You need to use the professional regulatory resources at your institution to help you conduct research according to all regulations. Even if the potential issues are relatively minor, it's normally up to an independent institutional committee to make these decisions; it's not safe to let researchers make their own decisions about research ethics.

Receiving funds creates a conflict of interest situation: the educational and research interests of your institution come into conflict with your interest in receiving future funds and the funding source's interests (which are unclear without more information). A conflict of interest does not mean that wrongdoing has occurred, but it is necessary to avoid even the appearance of wrongdoing and to mitigate any concerns that could cause harm to research participants or to the reputation of the institution. Any secrecy/lack of clear disclosure increases the likelihood that others will perceive a higher risk of damaging conflicts of interest.

It doesn't sound like you've been fired from your position, so that suggests the institution would still like to work with you: you'll need to get guidance from your department and your institution's research support people on what your next steps are to come into compliance. You're going to have to trust and obey them. Continuing to make decisions based on what you guess or assume is correct is likely to cause you more harm and could include losing your position which might also impact your immigration/visa status.

  • Also, see concerns about laws like this science.org/content/article/… Commented Dec 5, 2023 at 17:56
  • Thank you very much, Bryan Krause, for your answer. It indeed helped my perspective. I decided to put my head down and follow what the university said.
    – army731
    Commented Dec 5, 2023 at 21:25

According to the UK Research Integrity Office:

Organizations and researchers must recognise that competing interests (i.e., personal or organisational considerations, including but not limited to rivalry and financial matters) can inappropriately affect research. Competing interests, also known as conflicts of interest (COIs) must be identified, declared, and addressed to avoid poor practice in research or potential misconduct.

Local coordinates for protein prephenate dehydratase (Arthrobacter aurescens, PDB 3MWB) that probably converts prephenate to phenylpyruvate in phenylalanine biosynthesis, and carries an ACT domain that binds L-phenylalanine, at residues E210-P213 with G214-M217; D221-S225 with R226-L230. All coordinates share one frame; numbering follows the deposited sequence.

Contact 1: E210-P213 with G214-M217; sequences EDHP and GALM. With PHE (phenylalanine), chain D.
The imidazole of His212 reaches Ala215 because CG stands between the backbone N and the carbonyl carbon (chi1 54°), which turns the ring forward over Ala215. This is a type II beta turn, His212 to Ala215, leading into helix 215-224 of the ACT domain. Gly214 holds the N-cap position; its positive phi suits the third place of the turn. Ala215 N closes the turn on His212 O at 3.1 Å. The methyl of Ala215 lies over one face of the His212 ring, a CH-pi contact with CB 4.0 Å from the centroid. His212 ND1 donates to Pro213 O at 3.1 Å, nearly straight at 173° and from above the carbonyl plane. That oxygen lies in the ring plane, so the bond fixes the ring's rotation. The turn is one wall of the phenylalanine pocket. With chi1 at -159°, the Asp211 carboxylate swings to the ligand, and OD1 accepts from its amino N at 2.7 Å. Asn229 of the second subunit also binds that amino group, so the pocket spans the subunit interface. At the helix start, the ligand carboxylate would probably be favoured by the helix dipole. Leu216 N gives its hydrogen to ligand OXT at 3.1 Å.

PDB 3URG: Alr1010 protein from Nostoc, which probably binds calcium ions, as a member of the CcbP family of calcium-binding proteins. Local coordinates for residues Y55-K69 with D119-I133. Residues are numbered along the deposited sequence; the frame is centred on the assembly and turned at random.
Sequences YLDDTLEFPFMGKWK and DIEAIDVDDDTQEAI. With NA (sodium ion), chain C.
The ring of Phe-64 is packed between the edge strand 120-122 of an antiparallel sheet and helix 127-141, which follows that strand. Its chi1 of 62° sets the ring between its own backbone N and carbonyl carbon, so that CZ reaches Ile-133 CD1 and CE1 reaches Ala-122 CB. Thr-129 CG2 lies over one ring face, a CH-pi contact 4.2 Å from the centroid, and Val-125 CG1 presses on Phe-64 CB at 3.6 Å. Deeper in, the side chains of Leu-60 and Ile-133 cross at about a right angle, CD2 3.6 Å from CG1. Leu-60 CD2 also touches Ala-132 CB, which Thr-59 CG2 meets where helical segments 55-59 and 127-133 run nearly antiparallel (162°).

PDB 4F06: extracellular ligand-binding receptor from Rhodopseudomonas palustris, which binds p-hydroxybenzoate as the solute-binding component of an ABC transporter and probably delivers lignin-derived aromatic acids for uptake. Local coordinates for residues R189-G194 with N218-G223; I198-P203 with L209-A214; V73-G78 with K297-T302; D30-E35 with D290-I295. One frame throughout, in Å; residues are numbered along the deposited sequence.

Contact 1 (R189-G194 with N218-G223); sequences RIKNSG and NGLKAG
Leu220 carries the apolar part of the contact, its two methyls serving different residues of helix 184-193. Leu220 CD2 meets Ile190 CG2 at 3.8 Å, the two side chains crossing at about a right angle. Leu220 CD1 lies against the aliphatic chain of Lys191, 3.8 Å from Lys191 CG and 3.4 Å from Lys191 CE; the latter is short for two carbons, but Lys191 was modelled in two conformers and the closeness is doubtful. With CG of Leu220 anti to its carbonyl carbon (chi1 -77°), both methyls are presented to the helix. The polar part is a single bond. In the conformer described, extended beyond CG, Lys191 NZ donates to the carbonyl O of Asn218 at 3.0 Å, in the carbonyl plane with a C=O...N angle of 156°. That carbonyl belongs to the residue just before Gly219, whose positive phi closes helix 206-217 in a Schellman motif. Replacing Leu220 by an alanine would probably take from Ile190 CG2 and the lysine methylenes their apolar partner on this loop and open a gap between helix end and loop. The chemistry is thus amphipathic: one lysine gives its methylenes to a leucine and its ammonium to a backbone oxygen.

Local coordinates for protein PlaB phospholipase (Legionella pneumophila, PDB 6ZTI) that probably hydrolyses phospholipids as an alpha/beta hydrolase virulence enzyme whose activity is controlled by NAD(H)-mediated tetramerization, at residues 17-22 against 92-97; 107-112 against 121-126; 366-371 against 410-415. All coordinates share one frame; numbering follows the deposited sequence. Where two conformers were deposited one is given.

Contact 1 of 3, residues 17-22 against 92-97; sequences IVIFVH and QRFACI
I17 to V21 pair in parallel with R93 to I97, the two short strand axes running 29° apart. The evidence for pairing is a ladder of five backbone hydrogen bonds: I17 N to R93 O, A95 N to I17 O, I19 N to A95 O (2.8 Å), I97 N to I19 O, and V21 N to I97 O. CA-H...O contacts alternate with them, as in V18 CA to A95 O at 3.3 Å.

In the United States, the National Institutes of Health notes:

While there is no regulatory requirement for IRBs to consider investigators financial conflict of interest, the protection of human subjects requires objectivity in communicating risks, selecting subjects, promoting informed consent, and gathering, analyzing and reporting data. IRBs should refer to their institution’s policies and procedures for identifying and managing conflicts of interest. In some cases, IRBs are incorporating conflict of interest issues in their deliberations.

It sounds from your question that you were actively not complying with your institution's policy for managing potential competing financial interests. Admittedly, I am not as familiar with UK human subjects research regulations as I am with the US, but if an ethics body considers financial conflicts of interest in their determination and then you actively subvert their procedures, it makes perfect sense to me that they would revoke approval.

By your own admission, you "decided to conduct the survey experiment [anyway]".

So what can you do? Contact the ethics committee and ask them. More than likely, they provided you with a letter with instructions on how to get in compliance.

  • Thank you Ian for your detailed information. It helped widen my view. I decided to follow the university's instructions now.
    – army731
    Commented Dec 5, 2023 at 21:27